care to keep the patient comfortable, as bathing, changing linen as needed, keeping linen free from wrinkles, alcohol back rubs and changes of position to aid in pre vention of bedsores. Application of tinc ture benzoin, gentian violet, cod liver oil

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and
used some

cortisone

ointment

are

sometimes

to promote healing. Air fresheners, available in spray cans for easy use,

hospital nurse who has cared for the pa tient is the one who can best make the
referral to the community nursing agency. The physician, medical social worker, nutritionist and other hospital personnel

aid in odor should be clean and as the best Adequate


tained.

reduction. placed on changing preventive nutrition

However, emphasis keeping the patient dressings frequently of odor. needs to be main
protein feedings and may high be

Fr.equently be taken,

high tube

caloric
cannot

diets are ordered.

If oral feeding

should add pertinent information or in struction which will improve the patient's care at home. The nurse can re-emphasize the importance of follow-up to determine if the cancer is controlled.
State and local cancer societies may

necessary. These may be given by insert ing a nasogaStric tube. A small irrigating can to which rubber tubing with a clamp
is attached to regulate soups may and the flow of feeding

may
cereals, erals used. poor, times

be used.

Eggs, milk, malted


pureed to the vegetables diet.

milks,
may

be used for feedings.


be added

Vitamins

and min
Skimmed

provide financial assistance to Visiting Nurse Associations to provide care for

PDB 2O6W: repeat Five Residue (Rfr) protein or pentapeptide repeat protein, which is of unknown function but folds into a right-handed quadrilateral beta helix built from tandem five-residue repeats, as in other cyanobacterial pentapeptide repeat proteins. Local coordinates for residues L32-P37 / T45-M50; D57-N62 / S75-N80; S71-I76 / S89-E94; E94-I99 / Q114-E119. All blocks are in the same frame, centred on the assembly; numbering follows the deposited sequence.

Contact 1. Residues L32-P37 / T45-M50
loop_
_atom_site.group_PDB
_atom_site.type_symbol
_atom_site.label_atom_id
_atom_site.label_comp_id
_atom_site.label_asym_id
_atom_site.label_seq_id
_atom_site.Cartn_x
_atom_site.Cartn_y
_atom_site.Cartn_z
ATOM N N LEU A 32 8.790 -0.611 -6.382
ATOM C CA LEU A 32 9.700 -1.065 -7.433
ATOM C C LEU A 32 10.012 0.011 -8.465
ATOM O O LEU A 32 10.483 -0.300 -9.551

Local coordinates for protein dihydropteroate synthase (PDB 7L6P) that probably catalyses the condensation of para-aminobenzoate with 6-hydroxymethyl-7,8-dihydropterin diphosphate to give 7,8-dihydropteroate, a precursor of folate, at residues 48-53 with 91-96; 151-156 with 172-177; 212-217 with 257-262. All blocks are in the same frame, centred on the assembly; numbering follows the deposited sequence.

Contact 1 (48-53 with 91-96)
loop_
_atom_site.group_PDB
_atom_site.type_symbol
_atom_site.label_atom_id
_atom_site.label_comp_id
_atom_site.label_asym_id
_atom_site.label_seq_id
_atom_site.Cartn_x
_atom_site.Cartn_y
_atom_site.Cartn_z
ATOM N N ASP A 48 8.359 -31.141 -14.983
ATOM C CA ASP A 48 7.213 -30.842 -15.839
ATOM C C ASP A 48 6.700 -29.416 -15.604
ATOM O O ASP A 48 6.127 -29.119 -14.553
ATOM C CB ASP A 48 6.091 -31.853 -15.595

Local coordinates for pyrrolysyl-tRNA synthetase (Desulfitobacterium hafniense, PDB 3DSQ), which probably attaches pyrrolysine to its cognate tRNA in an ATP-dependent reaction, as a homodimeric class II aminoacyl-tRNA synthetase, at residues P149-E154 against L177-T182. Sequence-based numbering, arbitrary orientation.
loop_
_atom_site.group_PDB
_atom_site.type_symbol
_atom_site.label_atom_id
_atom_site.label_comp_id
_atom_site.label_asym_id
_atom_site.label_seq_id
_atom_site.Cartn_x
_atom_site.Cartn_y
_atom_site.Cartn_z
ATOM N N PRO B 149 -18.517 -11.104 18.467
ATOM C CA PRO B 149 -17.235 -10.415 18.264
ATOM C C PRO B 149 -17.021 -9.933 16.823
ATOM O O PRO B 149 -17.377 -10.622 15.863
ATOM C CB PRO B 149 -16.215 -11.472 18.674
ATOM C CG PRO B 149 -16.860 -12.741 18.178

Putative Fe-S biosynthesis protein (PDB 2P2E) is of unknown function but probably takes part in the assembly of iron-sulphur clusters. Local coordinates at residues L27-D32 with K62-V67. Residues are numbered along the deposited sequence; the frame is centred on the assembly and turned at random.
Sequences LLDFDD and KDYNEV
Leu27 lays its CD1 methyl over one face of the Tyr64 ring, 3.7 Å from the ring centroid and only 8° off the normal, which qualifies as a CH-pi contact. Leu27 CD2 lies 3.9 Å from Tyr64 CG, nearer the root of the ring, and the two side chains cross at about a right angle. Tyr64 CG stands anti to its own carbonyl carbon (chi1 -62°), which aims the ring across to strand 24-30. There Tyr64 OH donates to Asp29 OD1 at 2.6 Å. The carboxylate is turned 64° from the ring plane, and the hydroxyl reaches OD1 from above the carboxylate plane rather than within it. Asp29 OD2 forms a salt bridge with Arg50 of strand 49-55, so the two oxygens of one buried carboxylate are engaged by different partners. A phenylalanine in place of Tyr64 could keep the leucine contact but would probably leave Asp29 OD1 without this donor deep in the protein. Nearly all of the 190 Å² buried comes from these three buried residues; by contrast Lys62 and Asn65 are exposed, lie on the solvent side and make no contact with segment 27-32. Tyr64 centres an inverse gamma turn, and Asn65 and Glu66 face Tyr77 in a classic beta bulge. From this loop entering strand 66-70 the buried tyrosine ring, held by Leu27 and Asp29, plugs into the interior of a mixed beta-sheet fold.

needy cancer patients. Local cancer so cieties may provide dressings, loan closet materials, transportation, drugs, volunteer home visitors and other services to aid the cancer patient.

milkor highproteinupplements be s may


Since patients' appetites may be small feedings served attractively six daily may be more digestible than

The
whose efforts

terminal

cancer

patient

is one

larger, frequent less meals. Each nursehas an obligation keep to informed current evelopments of d inthe
cancer much field in order that she may func

disease cannot be controlled, and are directed toward pain relief to

tion effectively.
to a cancer

The nurse can contribute


control program.

keep

the patient

as comfortable

as pos

References
1. Anon: The terminal case. Cancer Bull. 4:26-28, 1952. 2. Bierman, H. R.: Parent participation program in pediatric oncology; a preliminary report. I. Chronic Dis. 3:632-639, 1956. 3. Cobb, B.: Review of the highlights of a decade of psychologic research in cancer. In Clark, R. L., Jr., and Cumley, R. W., Eds.: The Year Book of Cancer. Chicago. The Year Book Publishers, Inc. 1957; pp. 534-542. 4. Cobb, B.: Nurse-patient relationships. 1. Am. Geriatrics Soc. 4:690-698, 1956. 5. Joint Committee on Integration of Social and Health Aspects oj Nursing: Referral of patients for continuity of nursing care. [Fourth Subcommittee Report.J Pub. Health Nursing 39:568-573, 1947. 6. Knapp, M. F.: Cancer; ing 56:440-443, 1956. 7. N. 1958 Cancer V. American Facts Cancer a res'iew. Air:. New 1958. J. Nurs York,

and Figures. Society, Inc.

8. Soller, G. R., and Peterson, R. functions in cancer control programs. look 1:352-354, 1953.

I.: The nurse's Nursing Out

129